One of the fascinating aspects of George Caleb Bingham’s story -- telling it and hearing it -- is being transported back into the Missouri of his lifetime, in particular around the areas of Franklin and Arrow Rock where he grew up.
During his lifetime Bingham witnessed his adopted state grow from a frontier territory to an industrious and productive state serving as the jumping off point for settling the rest of the American west.
To chronicle the story of his growth from boyhood to manhood, from apprentice to artist, in our documentary is to find yourself immersed in his world. (You can watch the trailer here.)
If you were to visit the Missouri Territory soon after the War of 1812, you would find its population growing rapidly, driven by the federal government’s emphasis on taming the land in the areas that made up a large part of the Louisiana Purchase of 1803.
You would find the Missouri landscape diverse and beautiful, affordable and plentiful. Families and individuals from eastern states and abroad are descending upon the area, seeking opportunity, a place to make a home. Throughout the 1810s settlers continue to pour into Missouri in the largest rush of immigration in American history at that time.
Industry and trade are growing with the territory and across the young nation. Land speculation is running rampant. Economic boom is followed by economic bust leading to the Panic of 1819.
This is also the year that Bingham and his family, having fallen on hard times, move to the Missouri Territory. It takes a year or two for the economic troubles to reach the Missouri Territory, so when the Bingham family arrives, small towns are still springing up all across the state, some booming with rapid growth for a time before leveling off or dying while others not only survived but and thrived.
In 1821 Missouri enters statehood and if you were living in Franklin near the banks of the Missouri River then, you would find yourself immersed in a distinctly American steamboat culture.
Cannon fire of salutations ring out as you rush to river’s edge to watch a steamboat -- specifically designed for the Missouri river so it’s lighter and faster than those on the Ohio and Mississippi Rivers -- carrying passengers and goods such as whisky, flour and sugar along the mighty river. The river is also dotted with flatboats and keelboats, though their numbers are dwindling as steam power rises to prominence.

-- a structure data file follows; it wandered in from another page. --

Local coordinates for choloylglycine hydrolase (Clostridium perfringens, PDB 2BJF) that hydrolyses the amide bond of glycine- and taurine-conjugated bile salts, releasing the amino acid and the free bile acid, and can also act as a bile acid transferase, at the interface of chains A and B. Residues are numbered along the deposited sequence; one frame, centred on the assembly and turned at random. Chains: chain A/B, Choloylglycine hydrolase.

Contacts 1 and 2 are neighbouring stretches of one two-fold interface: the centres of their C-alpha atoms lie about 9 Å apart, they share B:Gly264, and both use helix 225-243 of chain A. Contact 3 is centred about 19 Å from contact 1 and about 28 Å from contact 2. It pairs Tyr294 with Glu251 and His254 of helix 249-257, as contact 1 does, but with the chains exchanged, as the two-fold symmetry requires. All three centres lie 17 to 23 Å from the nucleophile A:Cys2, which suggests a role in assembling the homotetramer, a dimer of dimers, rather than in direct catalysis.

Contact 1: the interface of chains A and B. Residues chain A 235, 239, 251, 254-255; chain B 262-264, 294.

But Franklin is somewhat protected by a diverse economic position. To the west, the Great Plains and the Southwest are important to the growth of the town thanks to the Santa Fe Trail, which winds from Missouri to New Mexico and proves such a lucrative trade route that eventually it almost single-handedly pulls the entire state out of depression.
Living in towns like Franklin or Arrow Rock in the 1800s, you have several options for your livelihood: farmer (most likely growing hemp, tobacco and to a lesser degree wheat or corn), dry goods retailer, or blacksmith, among others.
In fact, it’s quite possible that you would wear several hats and be skilled at everything from raising livestock to carpentry to shoeing horses to building a wagon. Or, if you have the proper training, lawyers, judges, doctors and ministers are always in demand.
Then again, perhaps you serve your fellow Missourians as their representative in politics and government, helping shape and define the young state. The pro-slavery Democratic party rules the state for the most part, but in 1836 to the Whig party forms to counter the Democrats by opposing the expansion of slavery.
Living in the young state, you witness slavery almost daily. Maybe not to the degree found in deep southern states, but enough to know it’s an important force of your economy and your culture. Such a large force, in fact, that slavery will be the basis for the perhaps the greatest American novel, soon to be written by a young man hailing from Hannibal, Missouri.
Where you hail from is important, though it isn’t necessarily where you will stand for long. Chances are you and many people you know will move around quite often during this time period. Sometimes out of opportunity, sometimes out of necessity. Your horizons will go beyond Missouri and even America. Between 1835 and 1877, Bingham himself lived in or visited almost 20 different cities in America and Europe.
But wherever he went, Bingham always took little bit of Missouri with him, always eventually returning home to Missouri.
To us -- filmmakers who’ve made a name for ourselves by creating documentaries that are historically accurate right down to the buttons on a Virginia confederate soldier’s uniform -- it’s been a wonderful trip, journeying back to Bingham’s time to tell his story.
We hope you’ll enjoy the trip back to Bingham’s Missouri when you see our film later this year.
We also recommend that you experience Bingham’s hometown of Arrow Rock first hand. It’s truly a destination town, filled with history, architecture and the arts. You can find information about visiting Arrow Rock by checking out the web site for our partners, the Friends of Arrow Rock.
If you would like to read more details about Bingham’s life and times in Arrow Rock, you can download this article from the Friends of Arrow Rock site.
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